Starting the estate planning process can feel daunting, but with the help of an experienced Florida attorney, it can often be a fairly straightforward process. One thing that can help ease the process is having some conversations and gathering important documents before the initial estate planning consultation. Preparing for the most common questions and considerations can make it easier to get one’s wishes in a legally sound document for the future.
Some of the most typical of these considerations include the following:
- Selecting a guardian for any minor children: Ideally, a successor to the first choice of guardian will also be named, in case something should happen to the first person picked. Parents who are struggling with their choice may instead bring their questions and concerns to an attorney for advice.
- A selection of individuals to act as power of attorney, executor, and trustee: Couples who are planning their estates together should have a conversation in advance about who would be best suited for each role in the estate process. Those estate planning alone might wish to prepare a list of options to reference when making the decisions. Sometimes, the same person will make sense for multiple roles.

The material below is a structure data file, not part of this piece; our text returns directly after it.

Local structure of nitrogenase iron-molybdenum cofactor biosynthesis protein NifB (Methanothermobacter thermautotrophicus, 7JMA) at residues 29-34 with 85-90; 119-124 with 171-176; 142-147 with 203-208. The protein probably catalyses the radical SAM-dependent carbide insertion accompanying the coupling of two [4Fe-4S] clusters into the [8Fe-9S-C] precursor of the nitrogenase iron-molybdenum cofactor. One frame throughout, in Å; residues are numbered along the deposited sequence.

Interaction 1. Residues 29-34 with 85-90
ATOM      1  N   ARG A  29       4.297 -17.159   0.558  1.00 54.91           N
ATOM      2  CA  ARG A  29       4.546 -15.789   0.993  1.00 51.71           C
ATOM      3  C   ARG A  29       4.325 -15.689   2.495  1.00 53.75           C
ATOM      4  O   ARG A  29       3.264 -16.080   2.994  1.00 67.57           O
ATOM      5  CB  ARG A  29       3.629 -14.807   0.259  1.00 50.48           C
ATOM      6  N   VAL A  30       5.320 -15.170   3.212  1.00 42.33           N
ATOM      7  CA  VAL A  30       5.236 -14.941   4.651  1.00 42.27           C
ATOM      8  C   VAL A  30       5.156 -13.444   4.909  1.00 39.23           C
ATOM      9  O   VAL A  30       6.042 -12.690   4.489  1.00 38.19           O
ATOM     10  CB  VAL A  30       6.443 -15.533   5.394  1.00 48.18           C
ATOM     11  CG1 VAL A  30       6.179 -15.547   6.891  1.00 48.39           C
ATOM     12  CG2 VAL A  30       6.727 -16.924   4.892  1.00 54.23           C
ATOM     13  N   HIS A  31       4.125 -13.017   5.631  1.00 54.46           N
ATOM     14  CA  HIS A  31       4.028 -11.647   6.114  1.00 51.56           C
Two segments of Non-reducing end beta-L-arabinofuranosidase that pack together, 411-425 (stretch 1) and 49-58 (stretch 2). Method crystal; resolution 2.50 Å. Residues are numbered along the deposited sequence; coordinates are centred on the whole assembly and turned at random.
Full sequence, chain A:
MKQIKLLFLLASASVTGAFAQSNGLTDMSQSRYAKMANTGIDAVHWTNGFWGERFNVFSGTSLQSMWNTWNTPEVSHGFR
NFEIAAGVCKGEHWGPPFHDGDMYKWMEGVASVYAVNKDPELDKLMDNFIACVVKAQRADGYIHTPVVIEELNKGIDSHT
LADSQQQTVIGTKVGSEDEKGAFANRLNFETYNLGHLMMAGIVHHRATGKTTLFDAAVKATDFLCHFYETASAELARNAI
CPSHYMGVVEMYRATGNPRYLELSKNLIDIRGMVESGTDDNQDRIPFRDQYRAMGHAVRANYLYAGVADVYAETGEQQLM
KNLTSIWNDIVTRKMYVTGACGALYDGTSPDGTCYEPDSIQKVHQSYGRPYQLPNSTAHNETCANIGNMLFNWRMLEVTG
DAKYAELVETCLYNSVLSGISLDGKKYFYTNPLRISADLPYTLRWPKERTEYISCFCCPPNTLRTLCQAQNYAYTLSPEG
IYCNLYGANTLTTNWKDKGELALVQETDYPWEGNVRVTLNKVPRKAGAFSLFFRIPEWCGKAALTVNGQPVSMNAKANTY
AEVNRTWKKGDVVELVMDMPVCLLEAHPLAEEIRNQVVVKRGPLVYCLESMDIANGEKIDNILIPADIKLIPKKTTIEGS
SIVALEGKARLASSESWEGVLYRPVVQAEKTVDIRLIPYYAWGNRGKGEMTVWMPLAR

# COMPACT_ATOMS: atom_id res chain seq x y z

- A list of personal property: While this list does not have to be comprehensive, it does help to have a general idea of what assets will be disseminated through the will. This is particularly important for those who wish to “earmark” a certain item for one or more beneficiaries.
- Plans for the care of pets: Pets are considered property under estate law, but for many planners they are beloved family members. It can help to consider what might happen to a pet after one passes away, so arrangements can be clearly articulated in the estate plans.
Depending on the particulars of the estate and the planner’s intentions, there may be other things to have at the ready at the consultation. For example, if one plans to give some or all of the estate to charity, having the details of the intended charity would be a good idea. To understand more specifics of what to bring to a consultation, ask your Florida estate planning lawyer’s office in advance of the meeting.